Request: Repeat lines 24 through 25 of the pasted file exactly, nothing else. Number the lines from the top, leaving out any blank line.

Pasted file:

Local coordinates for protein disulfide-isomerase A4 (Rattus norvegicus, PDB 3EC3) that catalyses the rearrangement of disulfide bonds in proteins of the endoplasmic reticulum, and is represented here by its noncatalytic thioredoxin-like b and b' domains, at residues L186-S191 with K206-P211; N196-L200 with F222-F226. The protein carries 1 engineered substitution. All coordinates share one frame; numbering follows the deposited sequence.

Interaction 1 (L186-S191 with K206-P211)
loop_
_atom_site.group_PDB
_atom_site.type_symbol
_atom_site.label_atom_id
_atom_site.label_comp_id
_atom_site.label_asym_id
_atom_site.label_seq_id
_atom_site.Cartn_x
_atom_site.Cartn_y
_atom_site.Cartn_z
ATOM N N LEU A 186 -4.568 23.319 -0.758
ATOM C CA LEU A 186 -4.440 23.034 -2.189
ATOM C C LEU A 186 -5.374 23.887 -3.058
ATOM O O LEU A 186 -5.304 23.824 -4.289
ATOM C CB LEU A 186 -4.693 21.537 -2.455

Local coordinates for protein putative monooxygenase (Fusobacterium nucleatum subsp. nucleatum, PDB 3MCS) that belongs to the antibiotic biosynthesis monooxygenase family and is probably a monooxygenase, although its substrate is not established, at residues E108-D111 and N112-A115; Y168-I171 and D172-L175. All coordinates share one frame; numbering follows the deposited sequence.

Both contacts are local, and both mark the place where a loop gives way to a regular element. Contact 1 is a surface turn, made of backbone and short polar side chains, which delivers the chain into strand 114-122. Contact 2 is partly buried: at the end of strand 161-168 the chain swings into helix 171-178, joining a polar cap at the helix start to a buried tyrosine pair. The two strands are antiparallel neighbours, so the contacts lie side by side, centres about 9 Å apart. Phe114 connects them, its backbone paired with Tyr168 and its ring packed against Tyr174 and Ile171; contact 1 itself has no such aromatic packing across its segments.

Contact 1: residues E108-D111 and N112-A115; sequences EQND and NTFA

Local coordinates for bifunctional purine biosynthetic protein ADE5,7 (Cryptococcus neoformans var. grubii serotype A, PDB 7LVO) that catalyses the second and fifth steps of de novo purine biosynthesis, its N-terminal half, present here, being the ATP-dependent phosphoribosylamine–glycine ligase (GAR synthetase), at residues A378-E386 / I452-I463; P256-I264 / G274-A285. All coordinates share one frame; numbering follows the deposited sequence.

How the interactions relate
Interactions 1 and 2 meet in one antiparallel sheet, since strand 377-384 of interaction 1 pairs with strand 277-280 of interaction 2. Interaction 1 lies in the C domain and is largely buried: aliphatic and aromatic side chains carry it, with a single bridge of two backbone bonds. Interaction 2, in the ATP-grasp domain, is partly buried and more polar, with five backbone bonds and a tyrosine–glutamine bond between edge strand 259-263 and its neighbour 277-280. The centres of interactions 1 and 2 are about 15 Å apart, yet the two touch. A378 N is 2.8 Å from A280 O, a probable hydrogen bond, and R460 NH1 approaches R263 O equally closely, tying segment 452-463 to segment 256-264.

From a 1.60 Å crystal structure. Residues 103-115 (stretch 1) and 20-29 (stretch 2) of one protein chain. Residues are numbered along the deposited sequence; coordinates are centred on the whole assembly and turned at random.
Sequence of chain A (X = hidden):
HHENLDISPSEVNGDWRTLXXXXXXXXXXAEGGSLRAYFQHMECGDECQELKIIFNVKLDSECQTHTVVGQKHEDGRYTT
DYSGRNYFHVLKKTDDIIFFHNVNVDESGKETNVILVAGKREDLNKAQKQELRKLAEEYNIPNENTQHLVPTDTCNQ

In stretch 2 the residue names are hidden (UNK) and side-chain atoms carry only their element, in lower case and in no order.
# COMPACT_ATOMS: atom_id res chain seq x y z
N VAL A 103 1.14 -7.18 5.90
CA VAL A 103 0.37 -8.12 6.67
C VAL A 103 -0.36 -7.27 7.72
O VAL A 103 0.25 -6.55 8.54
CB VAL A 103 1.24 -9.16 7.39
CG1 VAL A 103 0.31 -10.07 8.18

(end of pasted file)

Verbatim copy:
From a 1.60 Å crystal structure. Residues 103-115 (stretch 1) and 20-29 (stretch 2) of one protein chain. Residues are numbered along the deposited sequence; coordinates are centred on the whole assembly and turned at random.
Sequence of chain A (X = hidden):